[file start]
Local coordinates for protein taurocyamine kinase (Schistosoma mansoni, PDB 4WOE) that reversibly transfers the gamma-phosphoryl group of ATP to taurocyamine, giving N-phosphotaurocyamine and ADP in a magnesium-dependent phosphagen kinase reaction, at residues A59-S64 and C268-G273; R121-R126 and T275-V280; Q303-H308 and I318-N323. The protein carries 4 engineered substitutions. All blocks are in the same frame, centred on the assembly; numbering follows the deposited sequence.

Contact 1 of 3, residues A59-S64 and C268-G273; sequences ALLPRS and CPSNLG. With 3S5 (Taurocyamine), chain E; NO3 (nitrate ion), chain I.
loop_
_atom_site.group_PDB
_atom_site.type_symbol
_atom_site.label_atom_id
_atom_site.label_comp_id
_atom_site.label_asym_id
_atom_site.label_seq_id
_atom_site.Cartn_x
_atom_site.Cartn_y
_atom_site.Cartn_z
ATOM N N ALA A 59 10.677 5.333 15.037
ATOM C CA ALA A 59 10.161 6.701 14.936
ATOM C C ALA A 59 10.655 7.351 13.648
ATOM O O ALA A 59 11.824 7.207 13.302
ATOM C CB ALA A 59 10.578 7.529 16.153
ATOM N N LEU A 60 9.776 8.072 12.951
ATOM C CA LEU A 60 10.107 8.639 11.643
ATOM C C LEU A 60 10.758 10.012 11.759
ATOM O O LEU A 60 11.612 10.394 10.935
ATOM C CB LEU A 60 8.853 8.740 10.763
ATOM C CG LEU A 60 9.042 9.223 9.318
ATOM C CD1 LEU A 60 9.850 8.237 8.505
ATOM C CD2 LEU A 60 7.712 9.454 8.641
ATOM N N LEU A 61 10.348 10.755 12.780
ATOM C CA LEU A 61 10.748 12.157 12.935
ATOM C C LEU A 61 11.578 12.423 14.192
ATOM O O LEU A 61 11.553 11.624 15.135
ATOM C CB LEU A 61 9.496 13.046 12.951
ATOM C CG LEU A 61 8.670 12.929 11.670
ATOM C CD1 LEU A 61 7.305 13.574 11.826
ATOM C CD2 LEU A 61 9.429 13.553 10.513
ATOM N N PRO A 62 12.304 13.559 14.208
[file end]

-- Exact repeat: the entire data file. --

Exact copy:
Local coordinates for protein taurocyamine kinase (Schistosoma mansoni, PDB 4WOE) that reversibly transfers the gamma-phosphoryl group of ATP to taurocyamine, giving N-phosphotaurocyamine and ADP in a magnesium-dependent phosphagen kinase reaction, at residues A59-S64 and C268-G273; R121-R126 and T275-V280; Q303-H308 and I318-N323. The protein carries 4 engineered substitutions. All blocks are in the same frame, centred on the assembly; numbering follows the deposited sequence.

Contact 1 of 3, residues A59-S64 and C268-G273; sequences ALLPRS and CPSNLG. With 3S5 (Taurocyamine), chain E; NO3 (nitrate ion), chain I.
loop_
_atom_site.group_PDB
_atom_site.type_symbol
_atom_site.label_atom_id
_atom_site.label_comp_id
_atom_site.label_asym_id
_atom_site.label_seq_id
_atom_site.Cartn_x
_atom_site.Cartn_y
_atom_site.Cartn_z
ATOM N N ALA A 59 10.677 5.333 15.037
ATOM C CA ALA A 59 10.161 6.701 14.936
ATOM C C ALA A 59 10.655 7.351 13.648
ATOM O O ALA A 59 11.824 7.207 13.302
ATOM C CB ALA A 59 10.578 7.529 16.153
ATOM N N LEU A 60 9.776 8.072 12.951
ATOM C CA LEU A 60 10.107 8.639 11.643
ATOM C C LEU A 60 10.758 10.012 11.759
ATOM O O LEU A 60 11.612 10.394 10.935
ATOM C CB LEU A 60 8.853 8.740 10.763
ATOM C CG LEU A 60 9.042 9.223 9.318
ATOM C CD1 LEU A 60 9.850 8.237 8.505
ATOM C CD2 LEU A 60 7.712 9.454 8.641
ATOM N N LEU A 61 10.348 10.755 12.780
ATOM C CA LEU A 61 10.748 12.157 12.935
ATOM C C LEU A 61 11.578 12.423 14.192
ATOM O O LEU A 61 11.553 11.624 15.135
ATOM C CB LEU A 61 9.496 13.046 12.951
ATOM C CG LEU A 61 8.670 12.929 11.670
ATOM C CD1 LEU A 61 7.305 13.574 11.826
ATOM C CD2 LEU A 61 9.429 13.553 10.513
ATOM N N PRO A 62 12.304 13.559 14.208